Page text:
As hard as it is to believe, Brett Ratner's film still ranks as the highest grossing X-Men film (both U.S. and worldwide.) Not the most profitable, as it had trouble overcoming its own $210 million budget (roughly $246 million with inflation) but it remains the point of reference we should look at when considering Days' chances. With a $122.8 million four-day start, the 2006 film dipped to just $34 million in week two for $175.3 million in 10 days. (It was beaten by Vince Vaughn and Jennifer Aniston's The Break-Up.) Future Past's competition next week includes Disney's Maleficent and Seth MacFarlane's A Million Ways to Die in the West. X-Men is one of the best reviewed films of the year and the word of mouth is certain to be much better than either ASM2 or Godzilla, so anything over $40 million next weekend should be considered a victory. Anything less and it is probably headed for a final U.S. tally between X2's $214.9 million and The Last Stand's $234.3 million. The good news for Fox is that while the X-Men series has lost popularity here over the years it has started to climb again outside the U.S.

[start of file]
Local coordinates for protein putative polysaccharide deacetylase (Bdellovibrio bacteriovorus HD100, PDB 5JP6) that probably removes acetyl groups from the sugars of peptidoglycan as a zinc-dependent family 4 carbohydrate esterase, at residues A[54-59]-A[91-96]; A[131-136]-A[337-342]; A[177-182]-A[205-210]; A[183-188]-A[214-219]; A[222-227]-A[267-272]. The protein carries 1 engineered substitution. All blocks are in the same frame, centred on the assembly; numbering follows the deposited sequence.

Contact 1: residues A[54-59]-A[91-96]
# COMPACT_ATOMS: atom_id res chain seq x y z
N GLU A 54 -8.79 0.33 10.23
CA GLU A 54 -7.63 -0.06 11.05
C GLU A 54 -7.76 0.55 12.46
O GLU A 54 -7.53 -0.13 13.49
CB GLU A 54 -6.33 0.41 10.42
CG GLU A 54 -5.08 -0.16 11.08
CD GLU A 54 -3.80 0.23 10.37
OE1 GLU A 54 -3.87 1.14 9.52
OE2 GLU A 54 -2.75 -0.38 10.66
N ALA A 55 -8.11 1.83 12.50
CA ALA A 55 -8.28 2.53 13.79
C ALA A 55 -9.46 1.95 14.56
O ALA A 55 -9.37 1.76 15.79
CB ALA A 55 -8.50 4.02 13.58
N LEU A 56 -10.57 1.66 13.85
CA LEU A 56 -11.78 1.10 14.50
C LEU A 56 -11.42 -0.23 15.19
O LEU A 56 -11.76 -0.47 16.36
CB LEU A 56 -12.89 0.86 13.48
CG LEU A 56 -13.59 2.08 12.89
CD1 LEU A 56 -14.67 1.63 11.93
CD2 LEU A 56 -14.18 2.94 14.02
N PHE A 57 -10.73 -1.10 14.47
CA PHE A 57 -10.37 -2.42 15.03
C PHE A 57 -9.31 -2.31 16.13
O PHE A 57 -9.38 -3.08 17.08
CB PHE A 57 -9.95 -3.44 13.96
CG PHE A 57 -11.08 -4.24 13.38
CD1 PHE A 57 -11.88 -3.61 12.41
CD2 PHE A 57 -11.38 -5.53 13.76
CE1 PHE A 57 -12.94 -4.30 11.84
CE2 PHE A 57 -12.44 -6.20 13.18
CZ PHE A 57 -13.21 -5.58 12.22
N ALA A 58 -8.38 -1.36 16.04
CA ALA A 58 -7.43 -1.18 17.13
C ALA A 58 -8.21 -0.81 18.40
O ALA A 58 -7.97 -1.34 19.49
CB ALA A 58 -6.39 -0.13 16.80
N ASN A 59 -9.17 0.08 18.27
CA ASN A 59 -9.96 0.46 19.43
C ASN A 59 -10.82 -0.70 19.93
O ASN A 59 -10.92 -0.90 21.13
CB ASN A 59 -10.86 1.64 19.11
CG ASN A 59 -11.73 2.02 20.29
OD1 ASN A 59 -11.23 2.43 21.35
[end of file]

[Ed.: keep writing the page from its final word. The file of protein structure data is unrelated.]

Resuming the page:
X-Men Grosses (Overseas)
X-Men (2001) - $139.0 million
X2: X-Men United (2003) - $192.7 million
X-Men: The Last Stand (2006) - $224.9 million
X-Men Origins: Wolverine (2009) - $193.1 million
X-Men: First Class (2011) - $207.2 million
The Wolverine (2013) - $282.2 million
Days of Future Past is going to need last year's Wolverine numbers overseas to help propel this film into profit. A kickoff of $171 million overseas is major. While Fox has had a pretty good year so far, aside from their involvement with Mr. Peabody & Sherman, they are not going to relax on X-Men until after next weekend to be clear this isn't another Bryan Singer disappointment in the financial department. As for the film itself, well done. But I wouldn't be planning any special, invitation-only parties anytime soon.